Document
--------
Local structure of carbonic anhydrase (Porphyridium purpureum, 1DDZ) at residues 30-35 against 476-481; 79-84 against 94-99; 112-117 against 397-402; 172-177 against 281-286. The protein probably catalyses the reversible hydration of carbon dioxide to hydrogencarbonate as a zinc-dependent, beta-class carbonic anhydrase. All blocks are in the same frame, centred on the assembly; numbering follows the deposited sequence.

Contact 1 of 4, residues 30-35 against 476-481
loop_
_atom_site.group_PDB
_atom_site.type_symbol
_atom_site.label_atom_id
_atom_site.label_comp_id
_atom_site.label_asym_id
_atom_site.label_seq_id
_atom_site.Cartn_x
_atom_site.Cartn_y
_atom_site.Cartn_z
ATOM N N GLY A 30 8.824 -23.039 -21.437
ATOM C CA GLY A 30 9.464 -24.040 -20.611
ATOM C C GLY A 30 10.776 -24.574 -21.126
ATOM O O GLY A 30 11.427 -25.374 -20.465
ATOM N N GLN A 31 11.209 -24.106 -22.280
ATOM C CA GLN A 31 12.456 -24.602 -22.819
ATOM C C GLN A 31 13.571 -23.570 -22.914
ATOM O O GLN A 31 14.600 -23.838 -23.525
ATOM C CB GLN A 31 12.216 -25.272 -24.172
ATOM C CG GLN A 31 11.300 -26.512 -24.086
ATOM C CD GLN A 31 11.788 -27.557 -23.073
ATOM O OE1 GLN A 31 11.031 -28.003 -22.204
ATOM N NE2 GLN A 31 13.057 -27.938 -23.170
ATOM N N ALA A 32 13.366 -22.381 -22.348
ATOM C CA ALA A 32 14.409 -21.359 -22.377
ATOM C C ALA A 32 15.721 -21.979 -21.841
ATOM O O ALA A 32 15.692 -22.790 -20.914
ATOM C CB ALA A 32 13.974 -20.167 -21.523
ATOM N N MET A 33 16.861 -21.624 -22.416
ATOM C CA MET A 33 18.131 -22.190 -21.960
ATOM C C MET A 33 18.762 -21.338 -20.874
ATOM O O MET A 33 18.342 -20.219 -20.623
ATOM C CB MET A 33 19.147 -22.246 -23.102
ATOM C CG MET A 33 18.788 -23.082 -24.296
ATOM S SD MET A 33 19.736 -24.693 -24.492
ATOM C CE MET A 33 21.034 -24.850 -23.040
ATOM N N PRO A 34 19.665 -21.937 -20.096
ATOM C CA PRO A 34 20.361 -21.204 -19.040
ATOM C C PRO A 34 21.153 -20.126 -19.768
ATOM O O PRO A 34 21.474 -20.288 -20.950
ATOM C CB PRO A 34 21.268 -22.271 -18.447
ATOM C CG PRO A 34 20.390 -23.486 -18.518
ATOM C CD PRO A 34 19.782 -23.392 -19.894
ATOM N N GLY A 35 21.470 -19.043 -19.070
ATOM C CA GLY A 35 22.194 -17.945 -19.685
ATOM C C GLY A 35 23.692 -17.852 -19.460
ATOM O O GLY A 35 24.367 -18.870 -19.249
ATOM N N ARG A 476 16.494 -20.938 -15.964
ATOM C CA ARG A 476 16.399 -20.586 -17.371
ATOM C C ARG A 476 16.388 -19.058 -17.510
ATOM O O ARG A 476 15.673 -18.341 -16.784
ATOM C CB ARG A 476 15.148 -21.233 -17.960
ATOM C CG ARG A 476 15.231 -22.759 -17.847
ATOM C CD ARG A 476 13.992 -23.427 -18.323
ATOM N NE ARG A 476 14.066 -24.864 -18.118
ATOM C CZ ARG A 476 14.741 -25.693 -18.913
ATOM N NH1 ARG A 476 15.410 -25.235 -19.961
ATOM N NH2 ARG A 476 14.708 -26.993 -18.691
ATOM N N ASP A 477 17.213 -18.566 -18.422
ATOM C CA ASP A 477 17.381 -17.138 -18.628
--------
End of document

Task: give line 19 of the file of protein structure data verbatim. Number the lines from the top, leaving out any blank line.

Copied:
ATOM C C GLN A 31 13.571 -23.570 -22.914